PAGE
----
Phaedo Commentaries

Below are a series of articles designed to assist our understanding and interpretation of Plato’s Phaedo. I am currently translating Phaedo and will be publishing on Amazon at the end of 2020 – or even sooner! The reason I am translating that dialogue, and plan to translate more, is that I want Plato to become more accessible to both spiritual seekers and those who are committed to, not philosophy in the way we currently define it, but to awakening and higher consciousness. The true intention of the Platonic dialogue is to guide the reader towards higher and powerful states of being, bliss and true happiness. In that sense, Plato’s intention is no different for Patanjali’s intention when writing the Yoga Sutras.

Platonic dialogues work through a multitude of what I call eidetics, commonly and uneventfully translated as “form”. Eidos is derived from the Greek root eid– which means “to see/to know”. It is similar to the Latin video, or the Sanskrit vidya. In each dialogue are many different teachings that connect to each other. However, Plato is never didactic, and the dialogue is always designed to show you the teachings, rather than point them out to you. When Socrates does point something out, there is a good reason for it, and it often isn’t what we think. Many scholars and modern readers latch on to what Socrates says as if he were speaking his heartfelt opinion. That is not generally the case. He always speaks with a view to revealing truth, and so he speaks in a way that aligns with whom he is speaking to or with.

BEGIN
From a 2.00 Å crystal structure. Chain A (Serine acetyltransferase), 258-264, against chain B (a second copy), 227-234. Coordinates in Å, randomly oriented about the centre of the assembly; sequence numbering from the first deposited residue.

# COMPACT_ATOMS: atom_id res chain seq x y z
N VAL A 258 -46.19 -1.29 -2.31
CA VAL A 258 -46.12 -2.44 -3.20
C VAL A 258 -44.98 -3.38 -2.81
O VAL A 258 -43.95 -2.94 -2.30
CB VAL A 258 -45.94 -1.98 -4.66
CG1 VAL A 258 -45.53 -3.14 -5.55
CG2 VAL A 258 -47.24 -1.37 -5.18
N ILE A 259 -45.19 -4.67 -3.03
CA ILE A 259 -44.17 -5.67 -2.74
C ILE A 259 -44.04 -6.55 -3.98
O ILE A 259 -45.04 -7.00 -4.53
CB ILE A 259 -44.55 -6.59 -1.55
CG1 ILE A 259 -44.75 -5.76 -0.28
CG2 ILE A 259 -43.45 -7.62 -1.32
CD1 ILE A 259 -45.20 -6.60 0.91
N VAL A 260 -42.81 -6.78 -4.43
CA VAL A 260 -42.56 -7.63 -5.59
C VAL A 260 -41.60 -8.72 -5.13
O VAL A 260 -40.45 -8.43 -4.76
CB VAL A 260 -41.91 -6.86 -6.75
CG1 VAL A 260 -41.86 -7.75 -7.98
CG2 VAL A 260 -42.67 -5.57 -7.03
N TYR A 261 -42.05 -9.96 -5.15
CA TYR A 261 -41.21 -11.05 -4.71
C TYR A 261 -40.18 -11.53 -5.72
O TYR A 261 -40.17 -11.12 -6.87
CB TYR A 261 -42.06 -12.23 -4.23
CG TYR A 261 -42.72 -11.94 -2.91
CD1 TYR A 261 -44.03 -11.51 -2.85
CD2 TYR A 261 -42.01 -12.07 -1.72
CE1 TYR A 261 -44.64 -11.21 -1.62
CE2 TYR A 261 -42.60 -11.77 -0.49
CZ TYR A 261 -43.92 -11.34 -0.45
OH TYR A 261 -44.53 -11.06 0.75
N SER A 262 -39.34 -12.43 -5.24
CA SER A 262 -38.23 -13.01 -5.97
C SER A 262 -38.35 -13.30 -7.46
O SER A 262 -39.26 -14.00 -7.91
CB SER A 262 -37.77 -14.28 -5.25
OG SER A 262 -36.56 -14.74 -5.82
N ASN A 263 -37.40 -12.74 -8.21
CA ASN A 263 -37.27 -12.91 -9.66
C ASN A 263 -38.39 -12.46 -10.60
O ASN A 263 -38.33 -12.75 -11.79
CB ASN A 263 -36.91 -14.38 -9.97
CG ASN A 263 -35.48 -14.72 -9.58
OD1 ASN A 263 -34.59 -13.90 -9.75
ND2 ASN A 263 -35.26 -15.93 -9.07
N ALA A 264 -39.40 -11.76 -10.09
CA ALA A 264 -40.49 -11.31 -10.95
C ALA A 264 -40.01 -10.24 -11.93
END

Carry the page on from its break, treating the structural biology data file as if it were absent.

In that sense, reading Plato can be tricky, if you don’t keep your wits about you, or your sense of humor. If we read the dialogue in a linear way and attempt to talk about the dialogue section by section, as if Plato wrote in such a tidy way., we will be way off track. Plato’s dialogues are infinitely dense, just like life. You can never dive deep enough. It is better to extract the gems that are discovered along the way as best you can.

I hope that these articles help you understand the Phaedo and a new way, that is to say, in your own way. There is not a single person out there who cannot read and benefit from a Platonic dialogue. I know that many of the translations are hard to get through and that is why I am working on my own translation. In the meantime, I offer my own commentaries, not in order to tell you what to think about them, but to offer guidance and pointers during your journey.

“As above, so below; as below so above.” — The Kybalion.